"Put more crudely, the 63-year-old (Robert) Gates could become the target of pressure or even blackmail unless some of the troubling questions about his past are answered conclusively, not just cosmetically.that would be problematic. (update: Starroute in the comments wonders whether Gates and/or Boren are gay, and therefore subject to that sort of blackmail)
In the 1980s and 1990s, Gates benefited from half-hearted probes by the U.S. Congress and the Executive Branch into these mysteries. The investigators – some of whom were Gates’s friends – acted as if their goal was more to sweep incriminating evidence under the rug than to expose the facts to public scrutiny.
While giving Gates another pass might work for Official Washington, which always has had a soft spot for the polite mild-mannered Gates, it won’t solve the potential for a problem if other countries have incriminating evidence about him. So, before the U.S. Senate waves Gates’s through – as happened in 1991 when he was confirmed as CIA director – it would make sense to resolve two issues in particular:--Did Gates participate in secret and possibly illegal contacts with Iranian leaders from the 1980 election campaign through the Iran-Contra scandal of 1986?Gates has denied allegations linking him to these operations, but evidence that has emerged since 1991 has buttressed claims about Gates’s involvement. Other new documents, such as papers recovered from Iraqi government files after the U.S. invasion in 2003, also could shed light on the mysteries.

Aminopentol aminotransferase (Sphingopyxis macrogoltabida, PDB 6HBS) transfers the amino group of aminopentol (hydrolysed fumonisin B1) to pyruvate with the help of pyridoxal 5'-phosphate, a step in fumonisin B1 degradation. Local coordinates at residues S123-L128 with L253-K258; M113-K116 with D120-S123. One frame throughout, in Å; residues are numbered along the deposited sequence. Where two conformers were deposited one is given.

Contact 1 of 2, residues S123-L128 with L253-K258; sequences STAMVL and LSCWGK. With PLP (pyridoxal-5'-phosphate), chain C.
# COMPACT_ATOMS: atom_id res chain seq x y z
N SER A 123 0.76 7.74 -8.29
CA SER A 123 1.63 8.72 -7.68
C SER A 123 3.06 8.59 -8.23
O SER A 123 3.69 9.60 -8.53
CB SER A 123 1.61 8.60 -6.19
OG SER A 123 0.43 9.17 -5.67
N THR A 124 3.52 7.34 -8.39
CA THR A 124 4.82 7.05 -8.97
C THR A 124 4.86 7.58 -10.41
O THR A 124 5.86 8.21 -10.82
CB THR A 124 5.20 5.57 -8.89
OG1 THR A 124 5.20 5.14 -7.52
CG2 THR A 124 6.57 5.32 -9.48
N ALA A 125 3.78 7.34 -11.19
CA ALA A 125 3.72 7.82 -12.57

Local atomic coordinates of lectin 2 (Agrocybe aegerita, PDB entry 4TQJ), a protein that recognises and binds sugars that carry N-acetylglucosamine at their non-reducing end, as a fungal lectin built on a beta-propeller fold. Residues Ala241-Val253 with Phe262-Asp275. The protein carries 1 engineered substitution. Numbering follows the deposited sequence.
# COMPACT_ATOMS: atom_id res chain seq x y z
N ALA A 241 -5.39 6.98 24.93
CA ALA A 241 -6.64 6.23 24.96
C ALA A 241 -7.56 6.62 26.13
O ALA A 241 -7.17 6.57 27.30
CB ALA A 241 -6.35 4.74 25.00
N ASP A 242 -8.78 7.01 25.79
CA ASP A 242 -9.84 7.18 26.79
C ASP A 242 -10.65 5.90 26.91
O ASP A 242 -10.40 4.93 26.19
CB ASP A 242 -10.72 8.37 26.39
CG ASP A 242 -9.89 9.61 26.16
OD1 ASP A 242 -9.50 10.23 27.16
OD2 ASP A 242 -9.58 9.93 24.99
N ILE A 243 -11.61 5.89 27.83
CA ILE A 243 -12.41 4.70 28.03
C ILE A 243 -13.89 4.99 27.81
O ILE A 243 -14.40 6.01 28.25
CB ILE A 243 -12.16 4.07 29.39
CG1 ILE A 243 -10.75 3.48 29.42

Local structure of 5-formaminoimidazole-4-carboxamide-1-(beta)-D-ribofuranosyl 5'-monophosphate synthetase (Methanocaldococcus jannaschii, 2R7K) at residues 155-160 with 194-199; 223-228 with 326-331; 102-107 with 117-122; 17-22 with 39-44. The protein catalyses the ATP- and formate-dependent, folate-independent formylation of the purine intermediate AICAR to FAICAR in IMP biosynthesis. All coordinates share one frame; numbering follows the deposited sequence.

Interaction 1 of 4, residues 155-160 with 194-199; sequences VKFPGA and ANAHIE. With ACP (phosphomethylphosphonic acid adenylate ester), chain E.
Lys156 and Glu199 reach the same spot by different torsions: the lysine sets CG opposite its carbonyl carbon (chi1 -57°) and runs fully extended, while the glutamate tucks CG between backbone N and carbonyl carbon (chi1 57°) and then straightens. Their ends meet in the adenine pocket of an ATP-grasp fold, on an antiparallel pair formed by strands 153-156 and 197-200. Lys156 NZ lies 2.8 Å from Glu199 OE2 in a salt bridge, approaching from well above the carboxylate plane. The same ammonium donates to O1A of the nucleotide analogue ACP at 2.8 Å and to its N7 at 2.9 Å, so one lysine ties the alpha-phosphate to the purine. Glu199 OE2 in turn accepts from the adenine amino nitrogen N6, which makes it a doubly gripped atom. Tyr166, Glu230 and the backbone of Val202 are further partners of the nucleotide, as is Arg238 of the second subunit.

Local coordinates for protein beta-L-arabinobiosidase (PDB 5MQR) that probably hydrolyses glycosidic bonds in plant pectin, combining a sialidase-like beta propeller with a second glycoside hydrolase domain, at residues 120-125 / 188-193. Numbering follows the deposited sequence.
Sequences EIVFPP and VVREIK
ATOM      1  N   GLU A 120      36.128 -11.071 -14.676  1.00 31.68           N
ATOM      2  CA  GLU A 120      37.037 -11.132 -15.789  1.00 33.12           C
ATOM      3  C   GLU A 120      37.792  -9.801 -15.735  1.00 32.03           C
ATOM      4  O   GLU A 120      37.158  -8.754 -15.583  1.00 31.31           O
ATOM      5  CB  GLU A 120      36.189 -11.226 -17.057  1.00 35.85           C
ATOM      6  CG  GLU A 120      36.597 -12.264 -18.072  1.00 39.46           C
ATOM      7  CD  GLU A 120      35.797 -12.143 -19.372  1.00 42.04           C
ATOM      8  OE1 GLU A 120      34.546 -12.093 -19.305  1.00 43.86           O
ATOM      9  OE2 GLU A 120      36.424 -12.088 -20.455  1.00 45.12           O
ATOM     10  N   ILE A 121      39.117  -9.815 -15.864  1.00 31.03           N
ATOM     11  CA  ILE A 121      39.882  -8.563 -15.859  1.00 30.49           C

--Did Gates oversee a clandestine pipeline of weapons and other military equipment to Saddam Hussein’s regime in Iraq starting in 1982?
As difficult as it might be for Congress to run down some of these Iran-Iraq leads before voting on Gates’s nomination to replace Donald Rumsfeld as Defense Secretary, the risks to the United States would be much greater if hard evidence surfaces later showing that Gates did participate in these dubious schemes.
It could even be worse if U.S. adversaries are in a position to hold undisclosed evidence of Gates’s guilt over the Defense Secretary’s head."
* david corn:
"At the breakfast meeting with journalists, (harry) Reid also said:* The Senate intelligence committee will finish its so-called Phase II inquiry, which is supposed to evaluate how the Bush administration used the prewar intelligence to garner public support for the invasion of Iraq. A year ago, Reid closed down the Senate to protest the Republican delay in producing this report. "That will be completed now," he said. "It may not help us in the future, but it will give us the historical background of what got us into the war." He added, "We're going to get the answers to that out....We have been jerked around....And we're not going to take it anymore.""